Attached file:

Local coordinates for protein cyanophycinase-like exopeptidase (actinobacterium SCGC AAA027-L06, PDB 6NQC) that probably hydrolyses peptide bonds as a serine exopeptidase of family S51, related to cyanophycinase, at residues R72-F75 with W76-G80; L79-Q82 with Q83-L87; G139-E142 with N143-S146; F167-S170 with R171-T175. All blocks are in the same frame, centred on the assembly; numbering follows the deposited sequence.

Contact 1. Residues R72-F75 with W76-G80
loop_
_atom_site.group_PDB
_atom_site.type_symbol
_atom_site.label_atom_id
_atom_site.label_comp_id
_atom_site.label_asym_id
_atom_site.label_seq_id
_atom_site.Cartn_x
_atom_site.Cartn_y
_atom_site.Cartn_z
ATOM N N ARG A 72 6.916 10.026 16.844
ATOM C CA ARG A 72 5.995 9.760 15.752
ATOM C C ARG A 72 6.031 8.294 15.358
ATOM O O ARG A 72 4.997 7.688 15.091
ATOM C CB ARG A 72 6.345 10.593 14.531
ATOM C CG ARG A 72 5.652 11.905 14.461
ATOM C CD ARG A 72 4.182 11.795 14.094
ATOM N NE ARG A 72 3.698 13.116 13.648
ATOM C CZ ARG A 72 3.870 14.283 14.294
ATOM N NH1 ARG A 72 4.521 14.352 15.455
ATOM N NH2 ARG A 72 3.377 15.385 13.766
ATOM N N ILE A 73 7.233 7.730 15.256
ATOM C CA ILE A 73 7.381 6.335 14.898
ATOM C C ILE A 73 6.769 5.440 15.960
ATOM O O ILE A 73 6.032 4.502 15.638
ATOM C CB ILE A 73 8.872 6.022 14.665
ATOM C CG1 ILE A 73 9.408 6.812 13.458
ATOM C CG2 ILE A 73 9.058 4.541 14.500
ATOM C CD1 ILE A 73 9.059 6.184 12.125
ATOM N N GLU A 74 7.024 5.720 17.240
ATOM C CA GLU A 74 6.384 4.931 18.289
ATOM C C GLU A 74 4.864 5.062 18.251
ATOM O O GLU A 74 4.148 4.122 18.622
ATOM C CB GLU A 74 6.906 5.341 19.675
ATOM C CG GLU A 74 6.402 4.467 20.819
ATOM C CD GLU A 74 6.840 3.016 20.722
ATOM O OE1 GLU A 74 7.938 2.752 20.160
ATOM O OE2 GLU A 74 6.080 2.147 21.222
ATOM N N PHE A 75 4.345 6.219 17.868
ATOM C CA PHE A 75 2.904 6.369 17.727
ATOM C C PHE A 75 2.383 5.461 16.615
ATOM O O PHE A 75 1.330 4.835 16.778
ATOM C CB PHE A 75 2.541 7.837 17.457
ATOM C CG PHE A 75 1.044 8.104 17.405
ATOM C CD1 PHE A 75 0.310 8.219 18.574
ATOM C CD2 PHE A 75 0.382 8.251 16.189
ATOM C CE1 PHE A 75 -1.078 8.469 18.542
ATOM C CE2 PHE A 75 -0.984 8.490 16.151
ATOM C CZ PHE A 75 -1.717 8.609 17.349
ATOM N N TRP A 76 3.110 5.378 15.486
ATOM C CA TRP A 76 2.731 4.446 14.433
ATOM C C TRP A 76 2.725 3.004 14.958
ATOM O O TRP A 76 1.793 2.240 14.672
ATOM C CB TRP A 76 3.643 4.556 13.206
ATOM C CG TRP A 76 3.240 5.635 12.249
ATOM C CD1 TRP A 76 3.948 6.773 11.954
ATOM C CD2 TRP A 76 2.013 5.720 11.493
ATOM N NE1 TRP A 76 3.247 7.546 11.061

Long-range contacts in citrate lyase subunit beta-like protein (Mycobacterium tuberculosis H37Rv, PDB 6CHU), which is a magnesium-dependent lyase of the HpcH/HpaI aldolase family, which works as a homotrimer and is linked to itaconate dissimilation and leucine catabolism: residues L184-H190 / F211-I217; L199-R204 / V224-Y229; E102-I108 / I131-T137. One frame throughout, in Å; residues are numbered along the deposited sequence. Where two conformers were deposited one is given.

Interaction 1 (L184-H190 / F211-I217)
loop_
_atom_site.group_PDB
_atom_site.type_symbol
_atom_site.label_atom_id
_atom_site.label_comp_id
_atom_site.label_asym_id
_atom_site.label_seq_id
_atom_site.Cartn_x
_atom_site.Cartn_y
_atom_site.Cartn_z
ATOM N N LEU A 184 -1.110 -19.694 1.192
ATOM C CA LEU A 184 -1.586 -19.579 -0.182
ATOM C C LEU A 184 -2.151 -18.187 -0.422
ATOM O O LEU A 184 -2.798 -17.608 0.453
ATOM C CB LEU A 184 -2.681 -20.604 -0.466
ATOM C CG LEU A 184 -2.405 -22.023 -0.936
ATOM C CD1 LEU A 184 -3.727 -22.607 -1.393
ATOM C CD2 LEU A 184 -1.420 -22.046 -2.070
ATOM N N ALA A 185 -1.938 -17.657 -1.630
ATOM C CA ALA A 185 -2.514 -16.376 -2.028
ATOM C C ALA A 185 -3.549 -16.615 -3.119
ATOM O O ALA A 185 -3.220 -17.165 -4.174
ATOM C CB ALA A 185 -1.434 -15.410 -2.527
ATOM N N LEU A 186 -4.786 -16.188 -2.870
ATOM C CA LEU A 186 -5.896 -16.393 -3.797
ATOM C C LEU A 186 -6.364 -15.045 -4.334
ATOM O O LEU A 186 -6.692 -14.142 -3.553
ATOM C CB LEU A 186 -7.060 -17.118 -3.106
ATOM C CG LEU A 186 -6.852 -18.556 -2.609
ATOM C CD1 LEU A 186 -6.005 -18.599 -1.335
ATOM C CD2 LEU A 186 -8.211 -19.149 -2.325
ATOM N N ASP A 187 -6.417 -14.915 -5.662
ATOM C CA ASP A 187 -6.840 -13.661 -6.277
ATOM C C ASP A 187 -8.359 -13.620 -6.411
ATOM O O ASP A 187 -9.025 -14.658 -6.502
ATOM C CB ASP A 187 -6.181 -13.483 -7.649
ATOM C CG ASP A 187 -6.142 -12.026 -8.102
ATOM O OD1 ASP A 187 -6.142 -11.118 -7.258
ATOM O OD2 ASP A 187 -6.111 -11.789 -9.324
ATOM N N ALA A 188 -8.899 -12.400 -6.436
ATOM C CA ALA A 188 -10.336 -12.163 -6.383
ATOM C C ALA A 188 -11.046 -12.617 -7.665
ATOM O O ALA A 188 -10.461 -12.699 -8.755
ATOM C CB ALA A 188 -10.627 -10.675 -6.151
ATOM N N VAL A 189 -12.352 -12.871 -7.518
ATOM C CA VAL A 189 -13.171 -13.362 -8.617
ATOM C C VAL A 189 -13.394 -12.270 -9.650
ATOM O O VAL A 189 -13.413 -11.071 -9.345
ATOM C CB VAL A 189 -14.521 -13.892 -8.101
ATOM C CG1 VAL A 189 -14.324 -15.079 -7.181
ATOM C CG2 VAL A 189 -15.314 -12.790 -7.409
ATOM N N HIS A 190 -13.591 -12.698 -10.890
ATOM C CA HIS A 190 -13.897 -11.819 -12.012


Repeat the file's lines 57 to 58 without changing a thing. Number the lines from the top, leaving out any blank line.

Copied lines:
ATOM C CG TRP A 76 3.240 5.635 12.249
ATOM C CD1 TRP A 76 3.948 6.773 11.954